Dawid Malan has used ‘being the best batsman in the world’ as a stepping stone to competence

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It’s like they always say: being the top-ranked batsman in the world can be a real confidence-booster and may even help you secure a place in the first team.

When Dawid Malan became the number one batsman in T20 internationals in September, the general reaction could be summed up as, “We always knew these rankings were a load of hairy cobblers.”

Clearly drunk on his own success, Malan himself reacted by making outlandish statements such as, “I’ll bat anywhere to get a game,” and, “Every opportunity is gold when you’re trying to break into this team.”

This was very much in keeping with his role as the Ann Veal of England batsmen. (Further evidence: we had honestly forgotten that he batted left-handed when we first saw him on the highlights this week. Rest assured, we will forget again.)

The thing is, if you tell someone they’re good at something for long enough, eventually they’ll start to believe you. Utterly brainwashed, Malan apparently now feels obliged to play the occasional number-one-in-the-world-ish innings. Towards the end, he was very definitely trying to hit the ball not just into the stands, but very, very far back in the stands.

Malan did at least accidentally win the match with a single to deny himself a hundred, which is perhaps evidence that he’s not yet 100 per cent comfortable with being centre stage.

In rather more tragic news, Temba Bavuma did not try and play a ramp shot.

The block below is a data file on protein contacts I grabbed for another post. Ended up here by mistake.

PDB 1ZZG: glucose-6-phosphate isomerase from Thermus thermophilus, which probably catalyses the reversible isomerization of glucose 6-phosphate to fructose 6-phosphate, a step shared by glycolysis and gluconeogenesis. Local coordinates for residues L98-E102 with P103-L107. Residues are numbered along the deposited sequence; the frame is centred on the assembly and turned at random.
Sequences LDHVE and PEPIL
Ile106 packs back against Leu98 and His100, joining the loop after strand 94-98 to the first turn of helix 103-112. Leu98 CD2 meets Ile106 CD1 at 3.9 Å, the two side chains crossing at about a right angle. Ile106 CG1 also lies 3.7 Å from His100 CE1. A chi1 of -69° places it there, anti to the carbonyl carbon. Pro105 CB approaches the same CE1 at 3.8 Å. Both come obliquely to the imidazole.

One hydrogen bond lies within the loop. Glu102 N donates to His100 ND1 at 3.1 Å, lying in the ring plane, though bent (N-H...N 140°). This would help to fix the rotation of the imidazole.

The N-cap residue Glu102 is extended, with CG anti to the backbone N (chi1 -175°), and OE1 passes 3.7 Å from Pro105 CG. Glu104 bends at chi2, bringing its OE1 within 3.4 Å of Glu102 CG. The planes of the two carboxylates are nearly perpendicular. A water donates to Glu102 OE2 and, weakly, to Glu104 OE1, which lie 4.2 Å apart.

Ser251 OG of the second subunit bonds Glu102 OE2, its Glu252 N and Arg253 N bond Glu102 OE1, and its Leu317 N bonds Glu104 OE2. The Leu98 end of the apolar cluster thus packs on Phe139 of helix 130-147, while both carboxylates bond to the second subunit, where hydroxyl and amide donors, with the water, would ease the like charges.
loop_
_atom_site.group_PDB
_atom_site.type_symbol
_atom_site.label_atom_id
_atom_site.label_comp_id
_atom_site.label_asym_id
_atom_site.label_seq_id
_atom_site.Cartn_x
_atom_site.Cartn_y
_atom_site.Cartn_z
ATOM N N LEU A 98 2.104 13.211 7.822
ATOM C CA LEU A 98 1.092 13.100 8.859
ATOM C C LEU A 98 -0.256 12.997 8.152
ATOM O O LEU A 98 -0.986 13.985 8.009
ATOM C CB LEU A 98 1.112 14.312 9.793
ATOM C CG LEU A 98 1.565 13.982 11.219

7 comments

  1. The last sentence just makes the article what it is.

    I think that his beard is also a sign of his own competence, similar to Stuart Broads (u can’t see his very well tho). It just gives you a sense that he ‘knows’ about his own batting and his beard.

  2. Was the single accidental? Was he scared of getting a dressing-down if he turned the chance of a single down in order to give himself another shot?

    Haven’t seen the match or highlights so I don’t know, have received conflicting information on this point and it may require magisterial authority to settle the matter.

    1. I’m far from magisterial but I did watch the end of the game.

      My perception is that Dawid either lost track of the match score, his individual score or both. He looked strangely cog-dissed when England won, between celebrating and self-berating for not getting home (or out) in style.

      And as a partial answer to Benks’s question, I think Eoin is different in that regard; I think genuinely it would only be the team result that would matter to him at that juncture.

      1. Ta to the both of you.

        England’s T20I top scores now look like: https://stats.espncricinfo.com/england/engine/records/batting/most_runs_innings.html?class=3;id=1;type=team

        Player R B 4s 6s SR
        AD Hales 116* 64 11 6 181.25 v Sri Lanka at Chattogram (27 Mar 2014, T20I # 387)
        DJ Malan 103* 51 9 6 201.96 v New Zealand at Napier (8 Nov 2019, T20I # 1008)
        LJ Wright 99* 55 8 6 180.00 v Afghanistan at Premadasa Stadium, Colombo (21 Sep 2012, T20I # 268)
        DJ Malan 99* 47 11 5 210.63 v South Africa at Cape Town (1 Dec 2020, T20I # 1113)
        AD Hales 99 68 6 4 145.58 v West Indies at Nottingham (24 Jun 2012, T20I # 246)
        AD Hales 94 61 11 2 154.09 v Australia at Chester-le-Street (31 Aug 2013, T20I # 329)

        Aside from the domination of just a few names in the list, when England’s team selection hasn’t been nearly so consistent, it’s striking there are more 99s than centuries, and a tied number of 99*s and centuries…

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